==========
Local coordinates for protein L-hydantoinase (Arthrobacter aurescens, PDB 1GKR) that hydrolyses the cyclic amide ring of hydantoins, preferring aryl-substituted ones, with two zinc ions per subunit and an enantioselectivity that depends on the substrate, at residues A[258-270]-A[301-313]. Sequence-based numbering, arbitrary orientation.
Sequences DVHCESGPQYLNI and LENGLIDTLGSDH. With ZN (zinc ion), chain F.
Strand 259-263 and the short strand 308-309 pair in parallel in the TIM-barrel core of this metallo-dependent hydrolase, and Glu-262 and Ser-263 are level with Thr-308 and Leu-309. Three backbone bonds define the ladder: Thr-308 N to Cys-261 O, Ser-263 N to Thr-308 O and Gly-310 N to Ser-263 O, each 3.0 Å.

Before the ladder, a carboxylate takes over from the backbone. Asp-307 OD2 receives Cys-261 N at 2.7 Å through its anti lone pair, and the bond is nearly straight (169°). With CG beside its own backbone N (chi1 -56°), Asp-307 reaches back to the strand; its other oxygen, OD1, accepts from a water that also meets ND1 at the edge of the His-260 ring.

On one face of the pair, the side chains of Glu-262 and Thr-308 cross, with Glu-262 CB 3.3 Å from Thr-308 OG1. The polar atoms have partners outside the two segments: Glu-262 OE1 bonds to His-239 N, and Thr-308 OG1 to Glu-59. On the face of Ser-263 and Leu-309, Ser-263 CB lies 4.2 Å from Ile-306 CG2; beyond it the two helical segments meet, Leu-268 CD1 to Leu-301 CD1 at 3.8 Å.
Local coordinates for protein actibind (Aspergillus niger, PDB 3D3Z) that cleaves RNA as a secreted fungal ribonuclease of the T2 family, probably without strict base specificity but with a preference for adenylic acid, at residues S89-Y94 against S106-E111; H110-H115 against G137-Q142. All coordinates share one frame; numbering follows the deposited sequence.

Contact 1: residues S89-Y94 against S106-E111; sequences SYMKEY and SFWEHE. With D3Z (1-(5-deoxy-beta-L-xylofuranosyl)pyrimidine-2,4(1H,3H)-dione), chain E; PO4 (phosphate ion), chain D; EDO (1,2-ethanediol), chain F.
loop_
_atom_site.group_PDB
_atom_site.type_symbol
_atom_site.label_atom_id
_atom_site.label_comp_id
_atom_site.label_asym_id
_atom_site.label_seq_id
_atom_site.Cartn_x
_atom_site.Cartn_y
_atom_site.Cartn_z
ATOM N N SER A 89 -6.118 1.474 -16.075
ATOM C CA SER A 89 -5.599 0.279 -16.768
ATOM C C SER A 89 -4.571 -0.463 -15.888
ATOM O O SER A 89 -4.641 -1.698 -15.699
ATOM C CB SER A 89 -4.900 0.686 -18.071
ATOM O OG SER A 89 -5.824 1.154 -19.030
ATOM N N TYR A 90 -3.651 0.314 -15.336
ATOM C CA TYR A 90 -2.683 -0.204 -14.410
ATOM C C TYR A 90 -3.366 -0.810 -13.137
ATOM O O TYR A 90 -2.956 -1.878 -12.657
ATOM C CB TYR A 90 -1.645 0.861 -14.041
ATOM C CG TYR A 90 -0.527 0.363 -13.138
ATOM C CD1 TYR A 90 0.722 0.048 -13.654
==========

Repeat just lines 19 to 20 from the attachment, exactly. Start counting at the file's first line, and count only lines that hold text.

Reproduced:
ATOM C CA SER A 89 -5.599 0.279 -16.768
ATOM C C SER A 89 -4.571 -0.463 -15.888